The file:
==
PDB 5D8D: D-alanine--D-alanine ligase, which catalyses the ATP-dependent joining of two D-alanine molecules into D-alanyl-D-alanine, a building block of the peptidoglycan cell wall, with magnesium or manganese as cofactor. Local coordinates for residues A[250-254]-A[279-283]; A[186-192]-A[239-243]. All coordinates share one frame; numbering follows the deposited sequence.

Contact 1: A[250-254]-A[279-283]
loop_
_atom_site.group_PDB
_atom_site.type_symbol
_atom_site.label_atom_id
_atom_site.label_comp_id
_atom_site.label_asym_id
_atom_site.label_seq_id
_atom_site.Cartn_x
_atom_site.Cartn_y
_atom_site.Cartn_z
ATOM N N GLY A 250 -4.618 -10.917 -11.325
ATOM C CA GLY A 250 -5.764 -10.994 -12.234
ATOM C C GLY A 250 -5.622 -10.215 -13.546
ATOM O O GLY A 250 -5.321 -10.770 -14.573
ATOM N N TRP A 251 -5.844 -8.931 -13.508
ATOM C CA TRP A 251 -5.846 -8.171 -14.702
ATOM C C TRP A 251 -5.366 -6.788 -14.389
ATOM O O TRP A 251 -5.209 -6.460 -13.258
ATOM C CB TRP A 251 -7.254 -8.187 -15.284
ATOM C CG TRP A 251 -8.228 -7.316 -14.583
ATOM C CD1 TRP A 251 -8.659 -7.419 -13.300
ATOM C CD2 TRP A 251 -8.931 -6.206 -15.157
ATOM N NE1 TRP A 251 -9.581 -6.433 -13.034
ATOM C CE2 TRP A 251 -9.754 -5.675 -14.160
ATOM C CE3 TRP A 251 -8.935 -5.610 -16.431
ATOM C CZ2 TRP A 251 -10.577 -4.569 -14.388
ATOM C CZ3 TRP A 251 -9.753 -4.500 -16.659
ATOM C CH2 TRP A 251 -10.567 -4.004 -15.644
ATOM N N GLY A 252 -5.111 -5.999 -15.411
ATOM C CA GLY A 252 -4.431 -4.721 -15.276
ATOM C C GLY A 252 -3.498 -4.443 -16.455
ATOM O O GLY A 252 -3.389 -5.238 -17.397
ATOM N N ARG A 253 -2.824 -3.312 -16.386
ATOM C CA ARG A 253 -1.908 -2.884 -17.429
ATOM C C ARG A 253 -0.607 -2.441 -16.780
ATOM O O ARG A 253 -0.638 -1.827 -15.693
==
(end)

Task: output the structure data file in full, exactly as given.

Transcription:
PDB 5D8D: D-alanine--D-alanine ligase, which catalyses the ATP-dependent joining of two D-alanine molecules into D-alanyl-D-alanine, a building block of the peptidoglycan cell wall, with magnesium or manganese as cofactor. Local coordinates for residues A[250-254]-A[279-283]; A[186-192]-A[239-243]. All coordinates share one frame; numbering follows the deposited sequence.

Contact 1: A[250-254]-A[279-283]
loop_
_atom_site.group_PDB
_atom_site.type_symbol
_atom_site.label_atom_id
_atom_site.label_comp_id
_atom_site.label_asym_id
_atom_site.label_seq_id
_atom_site.Cartn_x
_atom_site.Cartn_y
_atom_site.Cartn_z
ATOM N N GLY A 250 -4.618 -10.917 -11.325
ATOM C CA GLY A 250 -5.764 -10.994 -12.234
ATOM C C GLY A 250 -5.622 -10.215 -13.546
ATOM O O GLY A 250 -5.321 -10.770 -14.573
ATOM N N TRP A 251 -5.844 -8.931 -13.508
ATOM C CA TRP A 251 -5.846 -8.171 -14.702
ATOM C C TRP A 251 -5.366 -6.788 -14.389
ATOM O O TRP A 251 -5.209 -6.460 -13.258
ATOM C CB TRP A 251 -7.254 -8.187 -15.284
ATOM C CG TRP A 251 -8.228 -7.316 -14.583
ATOM C CD1 TRP A 251 -8.659 -7.419 -13.300
ATOM C CD2 TRP A 251 -8.931 -6.206 -15.157
ATOM N NE1 TRP A 251 -9.581 -6.433 -13.034
ATOM C CE2 TRP A 251 -9.754 -5.675 -14.160
ATOM C CE3 TRP A 251 -8.935 -5.610 -16.431
ATOM C CZ2 TRP A 251 -10.577 -4.569 -14.388
ATOM C CZ3 TRP A 251 -9.753 -4.500 -16.659
ATOM C CH2 TRP A 251 -10.567 -4.004 -15.644
ATOM N N GLY A 252 -5.111 -5.999 -15.411
ATOM C CA GLY A 252 -4.431 -4.721 -15.276
ATOM C C GLY A 252 -3.498 -4.443 -16.455
ATOM O O GLY A 252 -3.389 -5.238 -17.397
ATOM N N ARG A 253 -2.824 -3.312 -16.386
ATOM C CA ARG A 253 -1.908 -2.884 -17.429
ATOM C C ARG A 253 -0.607 -2.441 -16.780
ATOM O O ARG A 253 -0.638 -1.827 -15.693